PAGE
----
MAY DAY IS LEI DAY IN HAWAI`I

Lei Display

Lei Day, officially launched in 1928, is a popular festival in Hawai`i. Don Blanding, then a columnist for the Honolulu Star-Bulletin, came up with the idea, later saying that at the time Hawai`i had no day that was special. Why not have a Lei Day – a day when everyone could wear lei and give lei? Grace Tower Warren, another columnist, suggested May 1st would be the perfect day. Coincidentally, she came up with the slogan: May Day is Lei Day in Hawai`i.

Princess Helen KawananākoaPrincess Helen Kawananākoa, approved, saying “the nicest part of Lei Day is that it brings kamaainas together again.”

The Honolulu Star Bulletin reported that the new event took off. “Lei blossomed on straw and felt hats, lei decorated automobiles, men and women and children wore them draped about their shoulders.”

Lei Day by Charles W. Bartlett

Even Governor Judd caught the spirit. The following year he urged residents to “observe the day and honor the traditions of Hawaii nei by wearing and displaying lei.”

Leonard Hawk wrote a song for the new holiday, one that perpetuates the theme. “May Day is Lei Day in Hawaii” was written as a foxtrot, though now the music is adapted to hula. You can sing along with King Nawahi’s Hawaiians.

 

MODERN LEI DAY CELEBRATIONS

The City and County of Honolulu holds an Annual Lei Day Celebration at Kapi`olani Park to celebrate lei and the artistry of Hawai`i’s lei makers. This year’s theme is Lei `Aloha Kea – The brilliant white lei, the platinum of kupuna. Charlene Leimomi Irvine is the 90th Lei Queen. She has two princesses in her Court: First Princess Helen Mealoha Yuk Jun Kuoha-Torco and Princess Sharon Rose Marie Au-Curtis. Free lei-making workshops have been held throughout O`ahu with participants encouraged to enter the Lei Competition on Lei Day.

Lei Niihau, Bishop Museum

Lei Day is celebrated at many Hawai`i public schools, especially at the elementary level. Each year a boy and girl from the graduating class is voted to represent each island. Children construct paper leis and cardboard mats to sit on during the festivities. When Lei Day arrives, the royal court marches in costume to preside over events. Family and friends are invited to watch students sing songs from Hawai`i and other parts of Polynesia and perform dances. Besides hula, there may be the Maori poi dance, Filipino stick dance, and Samoan slap dances. Relay races are often part of the event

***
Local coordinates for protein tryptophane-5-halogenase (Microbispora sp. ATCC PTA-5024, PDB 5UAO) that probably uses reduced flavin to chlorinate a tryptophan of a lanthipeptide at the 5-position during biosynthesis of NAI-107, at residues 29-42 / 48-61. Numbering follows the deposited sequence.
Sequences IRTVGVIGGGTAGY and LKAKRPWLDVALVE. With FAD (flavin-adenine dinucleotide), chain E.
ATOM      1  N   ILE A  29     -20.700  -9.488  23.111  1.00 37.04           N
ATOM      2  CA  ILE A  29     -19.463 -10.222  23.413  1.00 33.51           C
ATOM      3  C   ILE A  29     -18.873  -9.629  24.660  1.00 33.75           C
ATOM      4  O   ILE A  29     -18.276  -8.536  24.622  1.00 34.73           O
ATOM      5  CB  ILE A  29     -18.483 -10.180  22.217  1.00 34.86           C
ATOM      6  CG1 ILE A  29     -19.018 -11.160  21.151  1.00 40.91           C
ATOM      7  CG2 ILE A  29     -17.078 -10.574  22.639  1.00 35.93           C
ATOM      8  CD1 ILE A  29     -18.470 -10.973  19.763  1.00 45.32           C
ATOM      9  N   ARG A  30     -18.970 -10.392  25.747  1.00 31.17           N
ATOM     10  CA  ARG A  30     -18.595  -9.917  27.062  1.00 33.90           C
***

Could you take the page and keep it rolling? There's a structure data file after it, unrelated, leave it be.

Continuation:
Coconut_Calabash_with_Ilima_and_Maile_Leis,_after_Helen_Whitney_Kelley

 

Lei Day is a joyful event. A time to relax with friends and share aloha. When a lei is made, the mana of the creator is woven into the flowers. Thus, when you give lei, you give a part of yourself. When you receive lei, you receive part of the person who created it.

 

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Princess Helen Kawananākoa quoted in Leilehua Yuen. “May Day is Lei Day in Hawai`i.” Ke Ola. May-June 2016.

Quotations from the Honolulu Star-Bulletin taken from “May Day is Lei Day in Hawaii.” Perfect Days Hawaii.

Illustrations from Wikimedia Commons:

Leis by Janine. Creative Commons Attribution.

Princess Abigail Helen Kawanākoa. Public Domain.

Lei Day Hawaii by Charles W. Bartett. Hand Colored Etching. Public Domain.

Eight strand Lei Niihau, Bishop Museum. By Heart. Creative Commons Attribution.

Still Life with Ilima Lei and Coconut by Helen Whitney Kelley. Watercolor. Public Domain.

For More Information:

Hundreds Turn Out for 89th Annual Lei Day Celebration. KITV. May 1, 2016

Lei Day Celebration. City and County of Honolulu.

Lyrics: May Day is Lei Day in Hawaii. Squareone

Cara Fasone. May Day in Hawaii. Hawaiian Culture Stories.

Marie Tutko. May Day is Lei Day in Hawaii. Kings Hawaiian. April 29, 2013.

Nina Wu. “Honolulu’s 90th Lei Queen and Court Crowned.” Honolulu Star-Advertiser. Mar. 5, 2018.

 

Sandra Wagner-Wright is the author of Rama's Labyrinth, a biographical historical novel available on Amazon. Sandra blogs weekly about topics related to her travels, writing life, and the incongruities of life in general. To get periodic updates, sign up for the eNewsletter or follow Sandra on Twitter, Facebook and Google Plus. Better yet, subscribe to Sandra's blog via RSS.

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